Tuesday, April 10, 2012

United Nations Global Compact Overview

The UN Global Compact is a strategic policy initiative for businesses that are committed to aligning their operations and strategies with ten universally accepted principles in the areas of human rights, labour, environment and anti-corruption. By doing so, business, as a primary driver of globalization, can help ensure that markets, commerce, technology and finance advance in ways that benefit economies and societies everywhere.

As social, political and economic challenges (and opportunities) — whether occurring at home or in other regions — affect business more than ever before, many companies recognize the need to collaborate and partner with governments, civil society, labour and the United Nations.

This ever-increasing understanding is reflected in the Global Compact's rapid growth. With over 8700 corporate participants and other stakeholders from over 130 countries, it is the largest voluntary corporate responsibility initiative in the world.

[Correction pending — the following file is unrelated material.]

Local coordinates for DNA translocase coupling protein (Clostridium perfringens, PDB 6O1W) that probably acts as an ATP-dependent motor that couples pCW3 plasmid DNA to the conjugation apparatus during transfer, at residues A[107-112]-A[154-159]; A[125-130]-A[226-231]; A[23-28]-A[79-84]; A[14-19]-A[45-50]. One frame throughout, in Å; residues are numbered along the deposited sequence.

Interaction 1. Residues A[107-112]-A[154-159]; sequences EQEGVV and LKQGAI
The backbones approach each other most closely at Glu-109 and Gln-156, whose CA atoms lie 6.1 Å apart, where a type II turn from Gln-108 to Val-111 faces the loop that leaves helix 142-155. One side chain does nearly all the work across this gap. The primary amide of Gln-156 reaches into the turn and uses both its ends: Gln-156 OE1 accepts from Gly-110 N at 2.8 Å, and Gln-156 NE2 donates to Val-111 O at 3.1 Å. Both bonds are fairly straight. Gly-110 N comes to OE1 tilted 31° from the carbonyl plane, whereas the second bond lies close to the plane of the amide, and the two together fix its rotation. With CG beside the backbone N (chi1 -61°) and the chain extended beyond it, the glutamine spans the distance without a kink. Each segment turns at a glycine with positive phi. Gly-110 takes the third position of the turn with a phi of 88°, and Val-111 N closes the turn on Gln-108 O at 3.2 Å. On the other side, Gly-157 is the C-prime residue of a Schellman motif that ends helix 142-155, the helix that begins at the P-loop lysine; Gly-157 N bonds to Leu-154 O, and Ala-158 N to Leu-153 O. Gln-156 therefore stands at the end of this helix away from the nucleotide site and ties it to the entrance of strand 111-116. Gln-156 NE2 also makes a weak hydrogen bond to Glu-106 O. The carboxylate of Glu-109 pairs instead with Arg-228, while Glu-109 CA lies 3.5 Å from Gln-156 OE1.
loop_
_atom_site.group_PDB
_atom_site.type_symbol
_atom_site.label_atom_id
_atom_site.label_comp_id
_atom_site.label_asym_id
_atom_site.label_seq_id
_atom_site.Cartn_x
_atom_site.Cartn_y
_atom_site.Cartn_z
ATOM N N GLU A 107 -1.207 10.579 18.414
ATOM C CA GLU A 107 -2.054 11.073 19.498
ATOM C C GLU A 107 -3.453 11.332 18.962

Endorsed by chief executives, the Global Compact is a practical framework for the development, implementation, and disclosure of sustainability policies and practices, offering participants a wide spectrum of workstreams, management tools and resources — all designed to help advance sustainable business models and markets. (See How to Participate.)

Overall, the Global Compact pursues two complementary objectives:

Mainstream the ten principles in business activities around the world

Catalyze actions in support of broader UN goals, including the Millennium Development Goals (MDGs)

With these objectives in mind, the Global Compact has shaped an initiative that provides collaborative solutions to the most fundamental challenges facing both business and society. The initiative seeks to combine the best properties of the UN, such as moral authority and convening power, with the private sector’s solution-finding strengths, and the expertise and capacities of a range of key stakeholders.

The Global Compact is global and local; private and public; voluntary yet accountable.

The benefits of engagement include the following:

Adopting an established and globally recognized policy framework for the development, implementation, and disclosure of environmental, social, and governance policies and practices.

Sharing best and emerging practices to advance practical solutions and strategies to common challenges.

Advancing sustainability solutions in partnership with a range of stakeholders, including UN agencies, governments, civil society, labour, and other non-business interests.

Linking business units and subsidiaries across the value chain with the Global Compact's Local Networks around the world — many of these in developing and emerging markets.